Paris, France, is renowned for art and design, high fashion, and, of course, the cafe culture. The city has played an important role throughout history and continues to be relevant to world events today. No wonder, then, that it’s the most visited city in the world. Everyone wants to visit the ‘city of lights.’

But how did it earn this nickname? We give you 5 reasons why Paris is known as the City of Lights.

Historical Enlightenment

Walk down the street of Paris, and you journey through history. Paris has been the site of many historically significant events over time. It even played a major role in the World Wars. It was bombarded during World War I, and during World War II, Nazi troops occupied it.

However, the occupying forces of the Second World War soon realized that the French were prepared to fight back. And so the French Resistance was born. The French Resistance was instrumental in facilitating Allied forces advancing through French territories after the Normandy Invasion.

Today, a trip to Paris or Normandy is still popular amongst WWII history buffs. Thanks to the wealth of historical tours, these important moments in history will never be forgotten. And neither will the courage and bravery of the Resistance fighters who shone their light against the darkness of tyranny.

The Eiffel Tower at Night

If asked to picture Paris in your mind, what image do you see? More than likely, it’s the wrought-iron lattice tower known as the Eiffel Tower. The tower was built for the International Exposition in 1889 and served as a testament to French industrial ingenuity.

Even today, it is one of the most famous landmarks in the world. But if you think the Eiffel Tower, looming large over Paris, is an impressive sight during the day, just wait until you see it at night! At dusk, the iconic towering structure is lit up by thousands of twinkling lights.


It’s not quite the Northern Lights, but the sight of the Eiffel Tower lit up against the night sky is almost as breathtaking. A trip to Paris isn’t complete without a peek at the Tower all lit up at night. The Eiffel Tower is also the ideal location for a view of the Parisian sunset.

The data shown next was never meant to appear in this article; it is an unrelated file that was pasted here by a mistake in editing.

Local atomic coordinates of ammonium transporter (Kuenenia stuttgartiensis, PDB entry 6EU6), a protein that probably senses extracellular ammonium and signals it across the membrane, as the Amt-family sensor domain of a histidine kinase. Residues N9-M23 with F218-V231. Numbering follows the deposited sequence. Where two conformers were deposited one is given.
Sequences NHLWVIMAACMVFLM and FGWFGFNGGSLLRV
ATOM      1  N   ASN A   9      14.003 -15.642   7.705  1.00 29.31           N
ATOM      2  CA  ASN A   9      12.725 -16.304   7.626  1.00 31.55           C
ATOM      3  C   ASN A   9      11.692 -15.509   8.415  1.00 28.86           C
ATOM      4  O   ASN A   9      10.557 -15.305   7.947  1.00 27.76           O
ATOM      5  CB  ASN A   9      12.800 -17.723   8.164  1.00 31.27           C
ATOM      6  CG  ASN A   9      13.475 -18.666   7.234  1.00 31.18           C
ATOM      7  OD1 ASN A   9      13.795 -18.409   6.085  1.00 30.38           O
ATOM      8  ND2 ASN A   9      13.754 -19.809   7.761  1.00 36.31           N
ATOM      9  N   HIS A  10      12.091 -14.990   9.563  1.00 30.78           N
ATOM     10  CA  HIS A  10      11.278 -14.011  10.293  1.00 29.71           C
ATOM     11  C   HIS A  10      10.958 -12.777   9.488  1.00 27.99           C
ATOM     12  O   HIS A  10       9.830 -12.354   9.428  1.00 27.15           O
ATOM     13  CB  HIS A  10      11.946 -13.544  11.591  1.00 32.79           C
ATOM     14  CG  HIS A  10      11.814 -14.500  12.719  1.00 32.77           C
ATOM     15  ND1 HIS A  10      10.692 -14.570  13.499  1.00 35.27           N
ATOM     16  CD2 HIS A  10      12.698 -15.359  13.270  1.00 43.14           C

The tower is open to visitors from 9:30 am to 11:45 pm. (Be aware that adverse weather may affect these times) You must purchase tickets to travel to the top, but it’s worth it for those panoramic city views.

A Light to the World

When French history is discussed, the conversation often revolves around the times of Robespierre and the French Revolution, which introduced the modern concept of democracy. Paris played a central role in these uprisings, and the storming of its Bastille is still remembered to this day.

Every year, on the 14th of July, Paris puts on a spectacular fireworks display at the Eiffel Tower to commemorate it. But these days, Paris facilitates change mostly by hosting many international events. And we’re not just talking about events like Paris Fashion Week.

Paris is home to several international organizations. United Nations Education Scientific & Cultural Organization (UNESCO), the International Federation for Human Rights, and the United Nations Industrial Development Organization (UNIDO) are a few examples.

Cultural and Artistic Brilliance

Many famous artists hailed from Paris, like Auguste Rodin and Claude Monet. The world’s largest and most visited museum, the Louvre, is a testament to the city’s artistic heritage. But Paris’ light has not faded with time.


There’s always something going on in this light-filled city. In modern times, Paris is a beacon of light for those with an entrepreneurial spirit. It is booming with start-ups, particularly those in the tech sector. With innovation, Paris will always be a part of the story.

Pioneers of Urban Lighting

The above points are all good reasons for calling Paris the city of lights. But the true reason is far more literal. Paris was one of the first European cities to adopt urban street lighting, and this quickly earned them the nickname ‘Ville Lumière’ (city of light).

Like other cities across the world, they used gas lamps at first, in the early 1800s. But by 1878, they switched to electric arc lamps known as Yablochkov candles for street-side illumination. In time, more modern electric street lamps replaced these two.

Parisian street lamps from days of old were very ornate, and many of Paris’s beautiful old street lamp posts are still in use today. Visitors to the city often take pictures of themselves posing near these iconic lampposts. These vintage lamps are also highly sought after by collectors.